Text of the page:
What Burke *has* done, is restock assets and build a team that is exciting to watch (if you put aside the excruciatingly frustrating defensive and goaltending lapses). He is a master of trading, tho his UFA-signing is questionable at best. I think you can't really fault him too much for the Komisarek signing (his downfall really being the NMC rather than the trade itself). Komi was coming off all-star production and the team was barren defensively. The Connolly signing is imo still defensible. He's been less productive than Grabo, but has also played fewer games and with inferior linemates, due mainly to the emergence of Bozak as a serviceable first-liner. I'd say the only really bad signing has been Armstrong, who has been an abject disaster for us due to injuries that seem to have simply ruined his game. Was the Komisarek signing a mistake in retrospect? Absolutely, but who could have known beforehand that Lucic would essentially ruin Komi?

    His trades however, Phaneuf/Aulie/Sjostrom, Gardiner/Lupul, Lombardi/Franson, Kaberle for picks, have been spot on and total "wins".

    For this reason, and the progress that the Leafs have visibly made, I give Burke the benefit of the doubt, and I think that's the reason a lot of people do. Before Burke, there were no Scrivens/Rynnas/Owuya/Gustavsson. Admittedly, they haven't panned out, but there is still hope in the system, and I still think Burke will make a move for someone like Harding or Vokoun or Nabokov if the price is right.

  8. Darryl....You know that I appreciate a well-thought out position (whether I agree completely or not) and you provided exactly that today. Well said. Thank you.

  9. I guess today's subject could be "The Legend. The Myth, and The Reality". From what I've seen of BB, I like him. I like his straightforward nature. I like his unwillingness to toady to the press. I like the way he supports his players and coaching staff. And I also particularly admire him for the way he handled himself during and after the period of mourning for his son. He seems like a really stand-up guy.
    But, as he himself has said, "we're in the business of winning". He's not doing so good here. Although we are ahead of last year's position, we're not that far ahead of it, and it looks like the old bugaboo many have referenced has come back to bite us - inconsistent goaltending. Burke has said that he builds teams from the goal out, so we're in trouble. It may be the kind of "who could have guessed?" trouble that's part and parcel of pro sports - unforeseen injuries, a player having a Kulemin year - but there you go and here we are.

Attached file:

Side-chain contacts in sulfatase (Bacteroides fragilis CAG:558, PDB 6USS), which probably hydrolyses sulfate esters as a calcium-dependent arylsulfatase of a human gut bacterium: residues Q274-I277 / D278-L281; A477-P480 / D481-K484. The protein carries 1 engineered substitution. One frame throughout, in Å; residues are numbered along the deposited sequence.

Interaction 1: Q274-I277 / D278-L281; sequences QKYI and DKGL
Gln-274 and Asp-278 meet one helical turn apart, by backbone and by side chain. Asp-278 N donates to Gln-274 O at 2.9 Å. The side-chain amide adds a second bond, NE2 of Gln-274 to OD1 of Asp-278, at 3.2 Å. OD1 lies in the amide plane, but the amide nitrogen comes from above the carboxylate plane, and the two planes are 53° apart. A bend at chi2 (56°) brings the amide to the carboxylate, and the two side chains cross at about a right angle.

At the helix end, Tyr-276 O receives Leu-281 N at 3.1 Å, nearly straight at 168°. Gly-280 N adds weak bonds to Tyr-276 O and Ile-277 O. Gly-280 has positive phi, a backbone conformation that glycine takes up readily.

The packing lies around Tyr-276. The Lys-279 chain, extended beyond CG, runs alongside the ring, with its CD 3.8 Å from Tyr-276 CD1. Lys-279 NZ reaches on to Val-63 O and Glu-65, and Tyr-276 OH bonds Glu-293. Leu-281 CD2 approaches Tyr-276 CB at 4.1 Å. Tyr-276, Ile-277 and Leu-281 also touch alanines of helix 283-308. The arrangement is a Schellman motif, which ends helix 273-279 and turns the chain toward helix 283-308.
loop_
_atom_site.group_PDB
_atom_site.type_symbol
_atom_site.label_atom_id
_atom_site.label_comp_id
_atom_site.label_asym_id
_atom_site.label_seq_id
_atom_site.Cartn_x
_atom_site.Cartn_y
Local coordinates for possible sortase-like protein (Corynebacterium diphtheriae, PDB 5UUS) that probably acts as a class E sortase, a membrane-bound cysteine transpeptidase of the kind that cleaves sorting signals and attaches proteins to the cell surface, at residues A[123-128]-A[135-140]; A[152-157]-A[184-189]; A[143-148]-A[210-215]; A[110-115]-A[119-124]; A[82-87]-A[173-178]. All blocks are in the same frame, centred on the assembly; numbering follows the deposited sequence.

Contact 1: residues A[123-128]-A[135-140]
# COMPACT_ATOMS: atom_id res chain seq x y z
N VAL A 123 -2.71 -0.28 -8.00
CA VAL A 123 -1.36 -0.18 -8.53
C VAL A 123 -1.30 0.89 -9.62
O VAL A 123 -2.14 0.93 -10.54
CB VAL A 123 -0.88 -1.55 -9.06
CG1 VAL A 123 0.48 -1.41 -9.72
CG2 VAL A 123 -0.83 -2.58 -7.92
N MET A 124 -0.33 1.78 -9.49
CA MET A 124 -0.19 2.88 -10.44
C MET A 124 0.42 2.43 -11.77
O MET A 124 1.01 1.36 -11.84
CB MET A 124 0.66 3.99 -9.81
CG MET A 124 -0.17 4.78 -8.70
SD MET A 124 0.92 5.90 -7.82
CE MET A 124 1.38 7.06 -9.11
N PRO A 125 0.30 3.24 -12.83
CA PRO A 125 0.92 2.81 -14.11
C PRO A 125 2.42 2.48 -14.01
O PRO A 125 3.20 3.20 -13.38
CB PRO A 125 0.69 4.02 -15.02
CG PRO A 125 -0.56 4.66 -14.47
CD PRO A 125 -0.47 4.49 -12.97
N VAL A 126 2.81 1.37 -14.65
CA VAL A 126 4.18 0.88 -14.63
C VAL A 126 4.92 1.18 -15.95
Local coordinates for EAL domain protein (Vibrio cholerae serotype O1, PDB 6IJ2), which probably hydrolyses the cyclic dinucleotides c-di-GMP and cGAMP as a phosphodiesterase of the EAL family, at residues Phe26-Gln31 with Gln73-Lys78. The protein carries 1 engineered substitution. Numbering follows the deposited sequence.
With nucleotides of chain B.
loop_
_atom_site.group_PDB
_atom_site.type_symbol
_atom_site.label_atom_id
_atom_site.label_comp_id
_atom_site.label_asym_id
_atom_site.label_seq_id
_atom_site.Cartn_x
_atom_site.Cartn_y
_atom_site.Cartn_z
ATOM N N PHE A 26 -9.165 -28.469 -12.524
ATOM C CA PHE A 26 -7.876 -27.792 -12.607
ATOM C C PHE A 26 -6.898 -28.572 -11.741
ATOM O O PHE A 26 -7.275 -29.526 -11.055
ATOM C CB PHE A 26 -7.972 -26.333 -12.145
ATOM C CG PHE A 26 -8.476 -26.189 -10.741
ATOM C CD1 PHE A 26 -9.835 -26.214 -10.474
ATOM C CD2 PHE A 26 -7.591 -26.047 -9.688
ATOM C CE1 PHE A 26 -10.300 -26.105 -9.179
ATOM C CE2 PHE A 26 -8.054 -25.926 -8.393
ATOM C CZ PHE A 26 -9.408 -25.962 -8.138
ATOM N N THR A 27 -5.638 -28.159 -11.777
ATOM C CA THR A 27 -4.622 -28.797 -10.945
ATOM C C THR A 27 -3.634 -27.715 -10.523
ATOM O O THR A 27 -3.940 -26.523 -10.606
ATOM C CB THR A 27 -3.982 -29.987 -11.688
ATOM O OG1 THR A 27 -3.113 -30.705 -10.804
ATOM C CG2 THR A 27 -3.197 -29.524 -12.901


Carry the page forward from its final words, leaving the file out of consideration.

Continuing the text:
All to say that my jury is out on Mr Burke. I'd like to think he's improved our farm system, and built a foundation for years to come, but who knows? I know fans keep mentioning Kadri and Frattin, say, as evidence of good things to come, but they didn't exactly light the lamp when they were up with the A squad.
    But, as I said above, I like Brian Burke. I really hope he can deliver on the promises he's made to the fans.

  10. Well said as always, Gerund O'....Thanks.

  11. The perception of Brian Burke as a manager might be about to change because of an accident:

    "After a freakish injury in his house preparing a meal,[the Senators'] Craig Anderson cut his hand and was immediately taken to the hospital for care. The team is reporting that the veteran goaltender is out indefinitely, and there appears to be a four to six week timetable on his recovery."

    Ottawa is going to have to rely on Robin Lehner and Alex Auld.

    That's as bad as the Leafs goalies and Auld is certainly worse than both Reimer and Gustavsson.

    A bunch a extra loses by the Senators might be enough for the Leafs to get in an climb.

    I hate to win this way but all of a sudden Burke might look smarter.

  12. Setting aside any UFA signings that went bust or the player just didn't put the effort in, name a trade where BB didn't come out even or on top? His job is to put a winning roster on the ice and I think he's a fearsome individual in that capacity.
    The Toronto market, I think, simply requires a highly decisive, intelligent and aggressive GM. The cherry on top is that he surrounds himself with the best in the business.
    His "bluster" is one of my favorite aspects of his job here. The Toronto media has long been in need of someone to remind them that they do not, in fact, run the team, and that if they did, they would be crying in the corner in about 15 minutes flat.